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Gifting, Land Transfer Act

My house? Your house?

Much is said of late about the “bank of Mum and Dad” in the context of parents helping children into their first home.  However, with the passage of time positions can change as to whether sums advanced were loans or gifts and how much has been re-paid.  When Mum or Dad is elderly questions can also be raised as to whether the transaction exploits a vulnerable party to permit improper personal gain.

In Putt v Putt Mr Putt (senior) successfully sustained a caveat lodged over the home owned by his son and his partner.  While a consideration of the substantive matter is yet to be heard, the case highlights issues that can arise with inter-family borrowing where good intentions can erode into something entirely different.  The background facts are summarised as follows:

  • Mr Putt who lived in a campervan provides, by way of an interest free loan repayable on demand, the bulk of the purchase price of a property for him to live in
  • Mr Putt (junior) and his partner borrowed the balance of the purchase price and made the loan repayments, they also paid for the insurance
  • Mr Putt (senior) was not independently advised
  • Mr Putt paid for the LIM, the building inspection, rates and maintenance and lived in the property
  • Relations soured and attempts were made to sell the property and Mr Putt was served with a trespass notice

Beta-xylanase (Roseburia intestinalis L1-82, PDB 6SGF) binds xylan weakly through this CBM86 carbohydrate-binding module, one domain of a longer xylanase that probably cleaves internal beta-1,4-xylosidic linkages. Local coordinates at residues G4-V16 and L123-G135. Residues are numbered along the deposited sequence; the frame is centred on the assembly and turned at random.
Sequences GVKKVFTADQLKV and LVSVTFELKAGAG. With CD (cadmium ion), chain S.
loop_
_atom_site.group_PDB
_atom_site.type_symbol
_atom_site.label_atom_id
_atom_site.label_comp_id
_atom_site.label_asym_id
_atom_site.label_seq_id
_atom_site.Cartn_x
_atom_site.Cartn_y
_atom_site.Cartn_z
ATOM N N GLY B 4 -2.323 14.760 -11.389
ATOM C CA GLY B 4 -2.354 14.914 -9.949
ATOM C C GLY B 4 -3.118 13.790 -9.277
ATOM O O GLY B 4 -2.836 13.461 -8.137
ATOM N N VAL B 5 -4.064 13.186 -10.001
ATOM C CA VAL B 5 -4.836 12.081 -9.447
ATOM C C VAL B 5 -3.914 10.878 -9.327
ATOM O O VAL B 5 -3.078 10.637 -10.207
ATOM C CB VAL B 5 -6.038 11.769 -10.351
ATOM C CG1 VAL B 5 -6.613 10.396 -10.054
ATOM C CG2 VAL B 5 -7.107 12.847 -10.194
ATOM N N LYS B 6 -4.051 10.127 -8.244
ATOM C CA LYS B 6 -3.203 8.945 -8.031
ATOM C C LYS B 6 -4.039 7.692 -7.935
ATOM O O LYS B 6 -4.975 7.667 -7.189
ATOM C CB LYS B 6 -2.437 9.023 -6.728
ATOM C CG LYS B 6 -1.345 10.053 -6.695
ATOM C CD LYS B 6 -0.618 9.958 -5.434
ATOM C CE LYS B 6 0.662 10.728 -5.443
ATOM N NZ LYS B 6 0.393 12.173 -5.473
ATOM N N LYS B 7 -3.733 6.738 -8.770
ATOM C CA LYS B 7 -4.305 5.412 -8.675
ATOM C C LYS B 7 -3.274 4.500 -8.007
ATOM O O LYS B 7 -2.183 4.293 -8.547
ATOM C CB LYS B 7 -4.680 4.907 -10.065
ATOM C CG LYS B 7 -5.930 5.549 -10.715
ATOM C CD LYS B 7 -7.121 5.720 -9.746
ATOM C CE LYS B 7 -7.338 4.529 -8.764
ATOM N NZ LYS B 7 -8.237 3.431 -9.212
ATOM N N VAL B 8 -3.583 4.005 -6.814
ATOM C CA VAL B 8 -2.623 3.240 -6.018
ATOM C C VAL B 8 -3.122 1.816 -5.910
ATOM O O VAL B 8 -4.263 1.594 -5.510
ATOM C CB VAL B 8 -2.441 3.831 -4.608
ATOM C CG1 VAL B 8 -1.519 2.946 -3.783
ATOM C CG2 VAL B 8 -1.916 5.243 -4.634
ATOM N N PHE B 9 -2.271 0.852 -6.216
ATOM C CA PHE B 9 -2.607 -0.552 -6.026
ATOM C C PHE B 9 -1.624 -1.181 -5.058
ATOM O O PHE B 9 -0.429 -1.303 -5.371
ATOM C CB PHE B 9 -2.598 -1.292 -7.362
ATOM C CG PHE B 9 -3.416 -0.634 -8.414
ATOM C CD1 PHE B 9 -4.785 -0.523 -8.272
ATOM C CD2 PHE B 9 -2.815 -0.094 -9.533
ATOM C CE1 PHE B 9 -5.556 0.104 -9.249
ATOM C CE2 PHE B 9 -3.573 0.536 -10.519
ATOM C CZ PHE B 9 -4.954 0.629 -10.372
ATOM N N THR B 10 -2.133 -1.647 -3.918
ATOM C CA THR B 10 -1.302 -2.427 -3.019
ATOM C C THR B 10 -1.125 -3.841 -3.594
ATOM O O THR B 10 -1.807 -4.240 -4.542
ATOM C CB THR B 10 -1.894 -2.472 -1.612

• Mr Putt lodged a caveat

Four courses of action were argued to support the caveat – estoppel, undue influence, breach of fiduciary duty and unconscionable bargain / equitable fraud.

Notwithstanding the loan agreement, which may have been subsequently forgiven the court was satisfied that the elements of an estoppel were made out (a belief or expectation has been created or encouraged; the belief or expectation has been relied upon; and detriment will arise if this is departed from).  A successful estoppel can lead to a proprietary remedy.  See Wellesley Property Club Inc v Wellesley Property Holdings Ltd

It was also found that there was an arguable case that the loan agreement and exclusion of Fred from the title were an unconscionable bargain.

Putt v Putt highlights risks that can flow from bargains entered into where there is no equality of bargaining power.  The decision is not determinative of the facts, but illustrative of the risks of close party dealings in the absence of independent advice and demonstrable  checks and balances.

References:

  • Putt v Putt [2018] NZHC 1849
  • Gillies v Keogh [1989] 2 NZLR 327 at 345-356; see also Andrew Butler (ed) Equity and Trusts in New Zealand (2nd ed, Brookers, Wellington 2009) at [19.2] and Wilson Parking New Zealand Ltd v Fanshawe 136 Ltd [2014] 3 NZLR 567 at [44]
  • Wellesley Property Club Inc v Wellesley Property Holdings Ltd (2007) 8 NZCPR 421 at [42].

 

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